Fireball flies across Midwest skies Sunday, leaves 'brilliant green light'

All eyes were on the evening sky Sunday as residents across nine Midwest states reported seeing a fireball, or a bright meteor, fly by.

The American Meteor Society (AMS) confirmed Monday that it received 270 reports about the fireball event throughout Minnesota, Indiana, Iowa, Illinois, Kansas, Nebraska, Ohio, Michigan and Wisconsin.

"The estimated 3D trajectory computed from the witness reports shows an shallow entry angle, one that could be associated with an Earth grazing fireball," the AMS explained in a post online. "But many witnesses reported a fragmentation – it could mean the meteoroid actually went through the Earth atmosphere."

Several people took to social media Sunday to confirm the impressive sighting.

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"Airline crew here, we saw it pass from right to left (north to south) over Moline, IL. It left a brilliant green light, and shed lots of debris as it entered the atmosphere, exploding at the end," one Twitter user explained.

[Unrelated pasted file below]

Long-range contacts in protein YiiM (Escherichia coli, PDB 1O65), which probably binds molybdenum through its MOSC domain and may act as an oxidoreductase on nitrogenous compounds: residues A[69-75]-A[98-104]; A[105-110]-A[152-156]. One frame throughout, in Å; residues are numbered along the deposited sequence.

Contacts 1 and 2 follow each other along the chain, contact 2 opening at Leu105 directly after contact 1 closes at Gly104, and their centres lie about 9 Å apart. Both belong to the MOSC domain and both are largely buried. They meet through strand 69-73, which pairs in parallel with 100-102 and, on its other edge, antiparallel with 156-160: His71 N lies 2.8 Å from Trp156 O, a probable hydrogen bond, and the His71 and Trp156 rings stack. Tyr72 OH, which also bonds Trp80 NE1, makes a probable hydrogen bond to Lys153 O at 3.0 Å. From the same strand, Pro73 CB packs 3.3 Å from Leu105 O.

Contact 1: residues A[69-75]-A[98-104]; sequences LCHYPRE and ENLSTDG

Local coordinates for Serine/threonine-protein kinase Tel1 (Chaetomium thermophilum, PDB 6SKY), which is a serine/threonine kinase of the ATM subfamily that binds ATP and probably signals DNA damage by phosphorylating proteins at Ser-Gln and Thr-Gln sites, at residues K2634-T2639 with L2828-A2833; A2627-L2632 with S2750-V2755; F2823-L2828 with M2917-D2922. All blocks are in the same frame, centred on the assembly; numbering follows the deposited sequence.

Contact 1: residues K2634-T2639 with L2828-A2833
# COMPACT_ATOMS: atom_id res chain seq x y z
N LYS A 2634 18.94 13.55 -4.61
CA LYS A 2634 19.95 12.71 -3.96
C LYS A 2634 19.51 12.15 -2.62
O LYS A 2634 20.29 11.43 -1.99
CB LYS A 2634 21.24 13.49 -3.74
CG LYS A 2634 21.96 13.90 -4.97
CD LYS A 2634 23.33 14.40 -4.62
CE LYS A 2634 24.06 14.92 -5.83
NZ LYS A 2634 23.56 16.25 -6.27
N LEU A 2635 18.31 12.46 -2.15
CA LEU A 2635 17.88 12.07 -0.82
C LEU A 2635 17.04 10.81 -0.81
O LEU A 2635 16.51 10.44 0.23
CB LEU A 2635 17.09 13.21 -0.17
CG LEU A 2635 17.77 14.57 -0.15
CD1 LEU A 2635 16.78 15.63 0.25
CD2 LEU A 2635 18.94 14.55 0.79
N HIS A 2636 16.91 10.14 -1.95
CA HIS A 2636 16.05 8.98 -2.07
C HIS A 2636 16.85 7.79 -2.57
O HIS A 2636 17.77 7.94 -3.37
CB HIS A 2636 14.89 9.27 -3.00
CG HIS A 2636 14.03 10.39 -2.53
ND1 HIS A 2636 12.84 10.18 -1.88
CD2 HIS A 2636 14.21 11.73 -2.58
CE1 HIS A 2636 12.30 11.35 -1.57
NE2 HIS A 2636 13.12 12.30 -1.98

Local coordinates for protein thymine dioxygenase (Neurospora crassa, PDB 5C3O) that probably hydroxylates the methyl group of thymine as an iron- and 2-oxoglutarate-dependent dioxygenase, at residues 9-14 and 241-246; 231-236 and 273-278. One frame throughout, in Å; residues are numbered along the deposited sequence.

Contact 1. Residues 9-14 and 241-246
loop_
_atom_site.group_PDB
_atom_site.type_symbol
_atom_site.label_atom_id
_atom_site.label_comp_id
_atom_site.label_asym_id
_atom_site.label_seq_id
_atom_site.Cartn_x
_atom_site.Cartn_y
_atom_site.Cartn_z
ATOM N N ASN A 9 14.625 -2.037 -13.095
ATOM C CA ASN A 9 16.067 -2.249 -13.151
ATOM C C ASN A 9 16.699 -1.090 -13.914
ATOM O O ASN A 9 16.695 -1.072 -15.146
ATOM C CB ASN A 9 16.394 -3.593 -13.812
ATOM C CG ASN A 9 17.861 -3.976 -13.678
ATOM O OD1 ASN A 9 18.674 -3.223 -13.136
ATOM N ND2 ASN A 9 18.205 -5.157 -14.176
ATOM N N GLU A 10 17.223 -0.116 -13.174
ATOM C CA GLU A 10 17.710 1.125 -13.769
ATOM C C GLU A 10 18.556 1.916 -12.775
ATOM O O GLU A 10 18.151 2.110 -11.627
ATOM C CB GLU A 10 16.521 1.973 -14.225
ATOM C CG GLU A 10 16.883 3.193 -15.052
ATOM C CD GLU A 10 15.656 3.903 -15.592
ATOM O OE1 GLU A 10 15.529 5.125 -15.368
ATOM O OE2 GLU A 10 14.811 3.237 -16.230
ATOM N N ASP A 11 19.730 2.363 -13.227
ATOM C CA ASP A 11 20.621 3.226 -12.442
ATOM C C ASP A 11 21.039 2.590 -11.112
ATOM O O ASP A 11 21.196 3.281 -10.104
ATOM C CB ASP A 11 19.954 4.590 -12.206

"Anyone just see the Big Green fireball fly thru the sky!?????? Just flew over me as I was passing Mahoney St Park. THAT THING WAS BOOKING IT!!!!!" another exclaimed.

"I also saw the green shooting star / fireball in Saint Paul. Definitely a meteorite," one user added.

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A meteor forms when a meteoroid, a type of space rock that breaks off from an asteroid — a rocky body orbiting the sun — enters Earth's atmosphere. As soon as the space debris crosses over, it breaks down into what scientists call a "meteor," which then vaporizes and, as a result of friction, appears as a bright streak of light in the sky.

"Because of their appearance, these streaks of light some people call meteors 'shooting stars,'" NASA explains in a blog post online. "But scientists know that meteors are not stars at all — they are just bits of rock!"